Les Entretiens de la Belle et de la Bête is a conversation, carried out in the high and low registers of the keyboard, between Beauty and the Beast. She expresses herself in a touchingly innocent soprano melody declaring that she doesn’t find him ugly at all while he growls out gruffly in the bass of his devotion to her. The surprise comes at the end, of course, when he is transformed into an ever-so handsome prince and they live happily ever after.
The concluding story of the suite is Le Jardin féerique, that tells of the fairy garden in which Sleeping Beauty lies in deep slumber. The scene opens in a mood of quiet elegy but soon the Prince’s arrival is announced in a passage of sustained arpeggios. The elegiac tone returns as the prince touchingly beholds the most beautiful woman he has ever seen and bends down to kiss her. Being thus released from her enchanted sleep, she awakens to a chorus of glittering glissandos expressing the brilliant light hitting her eyes and the exultation she feels at seeing her long-awaited Prince Charming.
Turkish musician Fazil Say is a cultural phenomenon, and a triple-threat actor on the world stage. As a pianist he plays almost 100 concerts a year and has recorded more than 40 albums featuring an extraordinarily wide range of repertoire, from Bach and Haydn to Stravinsky and Gershwin—as well as his own compositions. As a composer, his list of compositions includes works for solo piano, for chamber ensembles and for orchestra. But it is his political activism for which he is best known in his native Turkey. In 2012 he was charged with blasphemy for insulting Islam in a series of tweets in a case that was later withdrawn. He is a self-declared atheist and vehemently opposes the cultural and social policies of the Erdogan government.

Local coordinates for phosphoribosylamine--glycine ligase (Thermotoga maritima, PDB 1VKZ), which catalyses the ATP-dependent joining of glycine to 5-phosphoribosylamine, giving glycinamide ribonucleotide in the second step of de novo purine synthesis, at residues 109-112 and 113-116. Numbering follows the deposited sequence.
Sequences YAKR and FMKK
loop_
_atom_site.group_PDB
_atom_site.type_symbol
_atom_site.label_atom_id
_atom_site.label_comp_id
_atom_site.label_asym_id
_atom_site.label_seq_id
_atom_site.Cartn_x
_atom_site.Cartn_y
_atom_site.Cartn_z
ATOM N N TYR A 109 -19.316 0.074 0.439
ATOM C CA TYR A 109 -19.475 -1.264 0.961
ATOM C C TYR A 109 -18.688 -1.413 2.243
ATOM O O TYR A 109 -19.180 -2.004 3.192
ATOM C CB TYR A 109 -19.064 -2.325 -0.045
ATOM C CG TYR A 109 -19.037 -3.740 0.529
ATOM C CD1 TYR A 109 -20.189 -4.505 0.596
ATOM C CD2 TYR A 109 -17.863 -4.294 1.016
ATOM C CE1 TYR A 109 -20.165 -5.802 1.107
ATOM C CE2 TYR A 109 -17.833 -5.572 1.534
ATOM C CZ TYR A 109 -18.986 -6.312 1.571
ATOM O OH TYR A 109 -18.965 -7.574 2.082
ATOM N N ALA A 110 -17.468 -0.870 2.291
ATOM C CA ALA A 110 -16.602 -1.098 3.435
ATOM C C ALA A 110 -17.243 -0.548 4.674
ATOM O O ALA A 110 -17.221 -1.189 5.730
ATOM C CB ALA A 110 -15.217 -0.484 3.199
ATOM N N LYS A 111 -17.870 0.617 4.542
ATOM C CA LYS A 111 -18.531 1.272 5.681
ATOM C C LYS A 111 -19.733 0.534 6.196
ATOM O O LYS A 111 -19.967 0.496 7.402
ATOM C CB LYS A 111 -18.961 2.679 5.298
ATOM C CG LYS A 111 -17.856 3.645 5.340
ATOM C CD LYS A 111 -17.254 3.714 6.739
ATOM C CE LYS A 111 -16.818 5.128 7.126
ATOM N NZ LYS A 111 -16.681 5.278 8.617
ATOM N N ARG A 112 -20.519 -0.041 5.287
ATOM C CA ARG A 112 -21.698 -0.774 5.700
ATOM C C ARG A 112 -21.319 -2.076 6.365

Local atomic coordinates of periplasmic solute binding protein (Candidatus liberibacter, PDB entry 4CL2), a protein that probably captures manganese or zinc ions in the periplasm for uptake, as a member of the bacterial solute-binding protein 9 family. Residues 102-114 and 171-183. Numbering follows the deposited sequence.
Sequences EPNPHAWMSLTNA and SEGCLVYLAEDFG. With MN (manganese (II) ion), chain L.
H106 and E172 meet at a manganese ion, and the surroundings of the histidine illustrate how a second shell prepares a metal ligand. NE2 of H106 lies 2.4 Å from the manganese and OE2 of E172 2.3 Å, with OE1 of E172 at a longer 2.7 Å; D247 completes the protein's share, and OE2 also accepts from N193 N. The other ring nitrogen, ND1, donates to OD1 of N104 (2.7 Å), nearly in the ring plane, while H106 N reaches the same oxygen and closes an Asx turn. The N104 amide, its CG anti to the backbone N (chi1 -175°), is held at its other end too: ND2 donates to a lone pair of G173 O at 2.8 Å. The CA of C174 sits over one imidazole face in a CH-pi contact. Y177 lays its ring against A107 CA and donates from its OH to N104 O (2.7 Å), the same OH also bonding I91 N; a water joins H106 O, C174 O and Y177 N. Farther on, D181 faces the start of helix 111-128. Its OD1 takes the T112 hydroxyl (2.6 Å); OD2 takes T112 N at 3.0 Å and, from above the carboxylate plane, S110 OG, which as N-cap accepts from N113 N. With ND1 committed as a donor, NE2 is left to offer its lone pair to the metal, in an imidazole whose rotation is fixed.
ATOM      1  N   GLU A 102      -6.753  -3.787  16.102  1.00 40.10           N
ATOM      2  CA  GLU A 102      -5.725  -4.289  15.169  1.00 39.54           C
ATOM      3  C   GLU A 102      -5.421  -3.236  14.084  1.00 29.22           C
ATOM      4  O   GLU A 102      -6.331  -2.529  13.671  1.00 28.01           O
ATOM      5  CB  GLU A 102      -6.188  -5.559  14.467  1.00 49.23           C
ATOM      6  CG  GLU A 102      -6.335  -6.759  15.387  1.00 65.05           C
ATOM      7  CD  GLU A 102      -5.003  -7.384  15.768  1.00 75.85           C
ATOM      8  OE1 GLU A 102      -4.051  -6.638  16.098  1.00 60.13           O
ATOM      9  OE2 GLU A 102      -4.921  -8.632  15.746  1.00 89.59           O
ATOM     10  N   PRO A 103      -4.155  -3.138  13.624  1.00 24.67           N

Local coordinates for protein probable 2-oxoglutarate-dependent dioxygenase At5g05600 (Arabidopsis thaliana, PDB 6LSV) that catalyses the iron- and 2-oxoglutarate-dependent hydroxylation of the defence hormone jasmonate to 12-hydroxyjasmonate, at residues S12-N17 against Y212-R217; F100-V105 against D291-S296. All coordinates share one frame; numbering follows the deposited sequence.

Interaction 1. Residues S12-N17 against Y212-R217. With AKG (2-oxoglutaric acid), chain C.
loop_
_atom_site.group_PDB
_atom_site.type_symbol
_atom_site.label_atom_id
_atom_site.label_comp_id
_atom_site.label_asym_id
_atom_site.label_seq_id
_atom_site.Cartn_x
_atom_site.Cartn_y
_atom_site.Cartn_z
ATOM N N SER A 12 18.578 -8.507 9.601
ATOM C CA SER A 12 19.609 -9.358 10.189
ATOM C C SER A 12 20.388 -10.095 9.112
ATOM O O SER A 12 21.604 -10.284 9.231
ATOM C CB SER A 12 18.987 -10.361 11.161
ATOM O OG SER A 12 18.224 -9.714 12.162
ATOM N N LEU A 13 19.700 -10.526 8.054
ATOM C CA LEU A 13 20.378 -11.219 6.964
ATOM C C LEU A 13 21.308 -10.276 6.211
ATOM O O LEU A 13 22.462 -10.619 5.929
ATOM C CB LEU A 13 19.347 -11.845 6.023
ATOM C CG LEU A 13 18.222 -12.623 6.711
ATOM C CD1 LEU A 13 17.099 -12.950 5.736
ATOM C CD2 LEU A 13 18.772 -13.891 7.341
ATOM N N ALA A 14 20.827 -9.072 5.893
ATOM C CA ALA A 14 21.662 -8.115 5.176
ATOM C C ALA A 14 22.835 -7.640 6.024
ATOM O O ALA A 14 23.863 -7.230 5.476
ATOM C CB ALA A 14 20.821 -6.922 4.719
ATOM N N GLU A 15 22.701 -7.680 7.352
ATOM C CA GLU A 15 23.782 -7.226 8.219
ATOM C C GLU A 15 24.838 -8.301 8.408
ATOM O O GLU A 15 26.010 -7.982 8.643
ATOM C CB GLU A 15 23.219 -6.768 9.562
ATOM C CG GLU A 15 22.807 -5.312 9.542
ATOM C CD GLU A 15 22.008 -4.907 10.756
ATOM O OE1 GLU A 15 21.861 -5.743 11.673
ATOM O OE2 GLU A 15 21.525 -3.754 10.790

These three strands of his life and career come together in Night, a piano duet written in 2017 for Lucas & Arthur Jussen and premiered by them at the Concertgebouw concert hall in Amsterdam in April 2018. According to the composer, the work describes “a traumatic night in Turkey” – perhaps an oblique reference to the failed coup of 2016 in that country.
Beginning with the restless rumbling of a rhythmic ostinato in the lower register it spins out jagged, slightly menacing fragments of phrase with an almost ‘hip’ jazzy feel. One special effect used is the hand-muting of strings for selected notes played from the keyboard to produce a strangely dull, plucked sound reminiscent of the timbre of Turkish national folk instruments. Structured in alternating passages of toccata-like frenetic energy and mysterious wet-pedalled goings-on, the work builds to an impressive climax that simply falls off a cliff in its closing bar.
Donald G. Gíslason 2020